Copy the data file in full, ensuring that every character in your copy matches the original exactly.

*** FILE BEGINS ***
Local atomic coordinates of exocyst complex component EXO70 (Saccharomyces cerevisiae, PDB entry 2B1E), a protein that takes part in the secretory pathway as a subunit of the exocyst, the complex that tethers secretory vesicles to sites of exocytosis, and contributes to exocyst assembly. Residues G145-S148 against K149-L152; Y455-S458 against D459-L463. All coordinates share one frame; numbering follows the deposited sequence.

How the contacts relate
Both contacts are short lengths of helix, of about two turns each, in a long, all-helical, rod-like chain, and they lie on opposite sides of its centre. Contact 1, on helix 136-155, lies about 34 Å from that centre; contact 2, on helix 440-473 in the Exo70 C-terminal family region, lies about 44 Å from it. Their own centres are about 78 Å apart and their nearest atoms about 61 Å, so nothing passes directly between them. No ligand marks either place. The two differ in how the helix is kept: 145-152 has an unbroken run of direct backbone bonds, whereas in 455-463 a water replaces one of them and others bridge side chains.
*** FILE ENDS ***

Local atomic coordinates of exocyst complex component EXO70 (Saccharomyces cerevisiae, PDB entry 2B1E), a protein that takes part in the secretory pathway as a subunit of the exocyst, the complex that tethers secretory vesicles to sites of exocytosis, and contributes to exocyst assembly. Residues G145-S148 against K149-L152; Y455-S458 against D459-L463. All coordinates share one frame; numbering follows the deposited sequence.

How the contacts relate
Both contacts are short lengths of helix, of about two turns each, in a long, all-helical, rod-like chain, and they lie on opposite sides of its centre. Contact 1, on helix 136-155, lies about 34 Å from that centre; contact 2, on helix 440-473 in the Exo70 C-terminal family region, lies about 44 Å from it. Their own centres are about 78 Å apart and their nearest atoms about 61 Å, so nothing passes directly between them. No ligand marks either place. The two differ in how the helix is kept: 145-152 has an unbroken run of direct backbone bonds, whereas in 455-463 a water replaces one of them and others bridge side chains.